Monday, April 26, 2010


Yesterday [Lindsey Graham] called the Democrats' renewed calls to advance immigration reform "a cynical political ploy."

--Frank Sharry at the Huffington Post

Sharry argues that it's Graham who's engaged in the cynical political ploy -- that he'd intended to "slow walk" the very immigration bill he has called for, and was working on, in order to spare his pal John McCain a tough vote before the August 24 GOP primary in his state's Senate race ... but now Harry Reid has screwed up that plan. Um, I dunno -- that seems too narrow an explanation. (John "If You Don't Like These Principles, I Have Others" McCain simply has to go wingnut on immigration to protect his right flank, and that's what he's doing. If he survives the primary, I'm sure he's a shoo-in, Hispanic vote or no.)

I see a lot of cynicism here, not all of it smart cynicism. Yeah, the Democrats are reacting to the immigration bill that was just signed into law in Arizona -- but the president has been talking immigration for a while now. To me it's seemed likely for some time that the Democrats would at least launch a big push on this issue this year, regardless of the likelihood of success, because they think inevitable long-term demographic forces favor the party regarded as pro-Hispanic.

Problem is, inevitable long-term demographic forces don't vote in most midterm elections -- angry old white people do. Which is why I find myself wondering if the decision to move immigration to the head of the queue is good for Harry Reid's chances in the short run, and possibly good for the party in the long run, but godawful for the party overall this year.

As Politico notes:

After facing tough votes on cap and trade and the health care bill, centrist House Democrats are wary of yet another one that could prove unpopular at home.

"It's not a tough vote for me at all. I'm not going to vote for amnesty," said Pennsylvania Rep. Jason Altmire, whose Pittsburgh-area district supported McCain over Obama in 2008. "I'm not going to vote for a path to citizenship or whatever you want to call it."

Altmire bucked leadership on cap and trade and on health care reform, and he's got a message for Pelosi on immigration: "She can bring it up, but I’m not going to support it. In my district, that’s not an issue that’s going to get any support at all. When they brought it up in 2007, it took weeks before I heard anything good about the bill."

But as Cokie Roberts pointed out on NPR this morning, Nancy Pelosi doesn't intend to join the push for an immigration bill unless the Senate actually passes something; she know that a lot of sitting Democrats are going to be hurt by this push:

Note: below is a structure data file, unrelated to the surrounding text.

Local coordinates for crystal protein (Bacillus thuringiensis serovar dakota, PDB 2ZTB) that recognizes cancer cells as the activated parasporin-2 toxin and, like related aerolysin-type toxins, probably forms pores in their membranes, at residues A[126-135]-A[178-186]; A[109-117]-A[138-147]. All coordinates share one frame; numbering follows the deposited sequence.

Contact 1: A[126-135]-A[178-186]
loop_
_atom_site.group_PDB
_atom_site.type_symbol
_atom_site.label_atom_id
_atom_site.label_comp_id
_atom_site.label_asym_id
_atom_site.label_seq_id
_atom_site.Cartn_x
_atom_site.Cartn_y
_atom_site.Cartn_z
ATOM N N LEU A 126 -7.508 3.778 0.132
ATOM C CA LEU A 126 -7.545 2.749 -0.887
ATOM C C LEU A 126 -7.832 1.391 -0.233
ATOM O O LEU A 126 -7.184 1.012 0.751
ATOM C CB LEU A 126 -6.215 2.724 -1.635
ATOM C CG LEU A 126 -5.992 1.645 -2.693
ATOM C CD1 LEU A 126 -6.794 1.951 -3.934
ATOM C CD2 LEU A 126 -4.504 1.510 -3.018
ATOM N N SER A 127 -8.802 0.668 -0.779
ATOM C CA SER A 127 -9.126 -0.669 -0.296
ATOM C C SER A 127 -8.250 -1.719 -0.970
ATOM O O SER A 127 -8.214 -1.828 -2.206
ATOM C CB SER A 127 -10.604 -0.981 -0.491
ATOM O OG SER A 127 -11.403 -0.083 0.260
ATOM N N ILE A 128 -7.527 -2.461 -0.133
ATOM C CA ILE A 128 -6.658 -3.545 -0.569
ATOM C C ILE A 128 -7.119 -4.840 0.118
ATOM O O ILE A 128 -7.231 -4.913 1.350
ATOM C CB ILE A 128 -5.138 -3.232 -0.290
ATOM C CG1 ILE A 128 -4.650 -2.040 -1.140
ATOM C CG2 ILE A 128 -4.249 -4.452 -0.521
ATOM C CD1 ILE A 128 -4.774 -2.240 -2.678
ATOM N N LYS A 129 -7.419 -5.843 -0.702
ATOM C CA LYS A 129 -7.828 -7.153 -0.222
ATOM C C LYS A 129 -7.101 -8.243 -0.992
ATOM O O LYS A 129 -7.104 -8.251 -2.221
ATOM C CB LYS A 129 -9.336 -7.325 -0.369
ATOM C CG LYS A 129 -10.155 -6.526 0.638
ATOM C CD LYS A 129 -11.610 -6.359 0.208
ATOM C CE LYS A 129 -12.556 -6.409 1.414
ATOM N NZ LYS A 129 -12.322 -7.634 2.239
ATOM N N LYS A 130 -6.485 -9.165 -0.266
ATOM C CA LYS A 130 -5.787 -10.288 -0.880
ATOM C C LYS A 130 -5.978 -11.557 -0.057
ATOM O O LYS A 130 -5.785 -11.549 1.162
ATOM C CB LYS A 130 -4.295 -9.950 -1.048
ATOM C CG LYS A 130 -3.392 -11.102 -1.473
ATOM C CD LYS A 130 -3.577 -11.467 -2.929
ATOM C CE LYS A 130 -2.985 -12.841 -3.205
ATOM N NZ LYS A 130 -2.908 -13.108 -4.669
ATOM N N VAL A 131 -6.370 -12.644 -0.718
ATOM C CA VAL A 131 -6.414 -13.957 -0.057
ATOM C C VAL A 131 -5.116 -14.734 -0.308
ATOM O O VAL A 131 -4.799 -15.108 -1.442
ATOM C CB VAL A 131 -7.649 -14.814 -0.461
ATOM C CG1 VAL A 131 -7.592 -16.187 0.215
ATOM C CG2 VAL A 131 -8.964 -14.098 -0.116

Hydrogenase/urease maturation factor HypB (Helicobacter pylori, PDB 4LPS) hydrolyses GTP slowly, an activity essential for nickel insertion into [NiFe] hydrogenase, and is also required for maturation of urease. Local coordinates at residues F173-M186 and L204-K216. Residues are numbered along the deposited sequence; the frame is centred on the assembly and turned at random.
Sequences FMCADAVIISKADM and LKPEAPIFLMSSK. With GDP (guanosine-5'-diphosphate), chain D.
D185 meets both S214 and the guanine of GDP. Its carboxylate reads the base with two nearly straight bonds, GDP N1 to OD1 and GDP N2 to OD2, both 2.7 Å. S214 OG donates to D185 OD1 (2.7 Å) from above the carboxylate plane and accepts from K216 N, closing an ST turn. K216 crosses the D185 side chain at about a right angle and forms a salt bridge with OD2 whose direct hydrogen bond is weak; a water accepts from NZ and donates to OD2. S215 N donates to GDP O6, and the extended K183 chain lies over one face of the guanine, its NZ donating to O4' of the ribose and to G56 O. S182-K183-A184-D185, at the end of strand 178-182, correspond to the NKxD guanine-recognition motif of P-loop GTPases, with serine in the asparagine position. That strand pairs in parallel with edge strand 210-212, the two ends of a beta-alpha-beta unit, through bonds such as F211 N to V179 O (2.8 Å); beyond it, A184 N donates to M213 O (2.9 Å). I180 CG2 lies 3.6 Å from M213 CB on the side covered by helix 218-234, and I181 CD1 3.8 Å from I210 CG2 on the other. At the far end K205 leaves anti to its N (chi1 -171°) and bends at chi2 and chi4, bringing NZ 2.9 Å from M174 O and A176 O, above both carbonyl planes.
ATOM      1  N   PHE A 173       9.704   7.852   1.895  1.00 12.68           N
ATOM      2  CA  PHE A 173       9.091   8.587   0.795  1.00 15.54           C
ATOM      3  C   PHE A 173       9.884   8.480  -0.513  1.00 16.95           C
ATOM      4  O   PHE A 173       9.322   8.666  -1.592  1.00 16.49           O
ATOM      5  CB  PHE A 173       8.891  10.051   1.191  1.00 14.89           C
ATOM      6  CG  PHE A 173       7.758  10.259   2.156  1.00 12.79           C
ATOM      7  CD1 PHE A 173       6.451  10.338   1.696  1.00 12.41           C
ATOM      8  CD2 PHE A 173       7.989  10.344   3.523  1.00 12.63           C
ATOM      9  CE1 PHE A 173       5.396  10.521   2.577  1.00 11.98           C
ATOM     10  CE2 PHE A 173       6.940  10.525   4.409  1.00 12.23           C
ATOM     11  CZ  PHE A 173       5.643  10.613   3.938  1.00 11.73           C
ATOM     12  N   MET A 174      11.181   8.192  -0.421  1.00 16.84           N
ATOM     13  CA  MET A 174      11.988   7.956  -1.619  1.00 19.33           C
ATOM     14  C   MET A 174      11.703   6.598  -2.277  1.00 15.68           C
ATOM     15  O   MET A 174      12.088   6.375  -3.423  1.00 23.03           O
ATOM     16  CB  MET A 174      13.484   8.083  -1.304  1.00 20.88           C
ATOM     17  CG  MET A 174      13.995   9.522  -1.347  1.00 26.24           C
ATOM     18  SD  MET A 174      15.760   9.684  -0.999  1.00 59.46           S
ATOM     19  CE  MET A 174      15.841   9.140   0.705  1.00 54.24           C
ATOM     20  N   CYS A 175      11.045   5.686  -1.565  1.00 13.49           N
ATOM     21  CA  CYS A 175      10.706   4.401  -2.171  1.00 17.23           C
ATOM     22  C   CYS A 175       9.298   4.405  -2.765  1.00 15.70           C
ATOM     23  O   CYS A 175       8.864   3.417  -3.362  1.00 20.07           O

... Speaker Pelosi has said on immigration, basically, look, if the Senate wants to take up an immigration bill, have thmselves a ball. She's not going to do it unless the Senate acts, because she knows that this is something that is very unlikely to get through both houses of Congress.

Hate to say it, but I think that's a smart move. Sure, you can look the nation's overall demographics and talk about the increase in the Hispanic population, but where are those Hispanics? Far too many of them are probably gerrymandered into majority non-Anglo districts. Looking at the national percentages probably leads one to overestimate the number of seats in which seeming pro-Hispanic is shrewd politics, and underestimate the number of seats for which it's a problem.

And, hell, I wouldn't want to be, say, Patty Murray in Washington State running for reelection in a tough fight this year with an immigration bill around my neck. Yeah, the coastal part of her state may be multiculti -- but there are militias further east.


One more thought about cynicism -- why did Lindsey Graham pick this exact moment for his fit? I think one reason is that the GOP wants to change the subject away from financial reform. We know the polls show that voters want a bill. We know the GOP has (at least partly) backed off the Party of No filibuster-to-the-death strategy.

I head over to Fox Nation on a regular basis because I think it gives a really good read on how shrewd Republicans are trying to play to the base (it's run by de facto GOP operatives playing to all-yahoo audience) -- and right now there isn't a single story at the top of the Fox Nation page about financial reform. Republicans don't see a winning strategy here. The GOP, to judge from its top propagandist, really, really wants to change the subject to anything else.

And Graham, cynically, just did that.


UPDATE: Did I say that the GOP wants to change the subject? I guess it's obvious why:

About two-thirds of Americans support stricter regulations on the way banks and other financial institutions conduct their business, according to a new Washington Post-ABC News poll....

In the poll, ... most Republicans oppose [the three major elements of the reform legislation], echoing the congressional showdown expected this week....

So Republicans can alienate their base or alienate the rest of America. Their choice? To say, "Look! Over there! Mexicans!"

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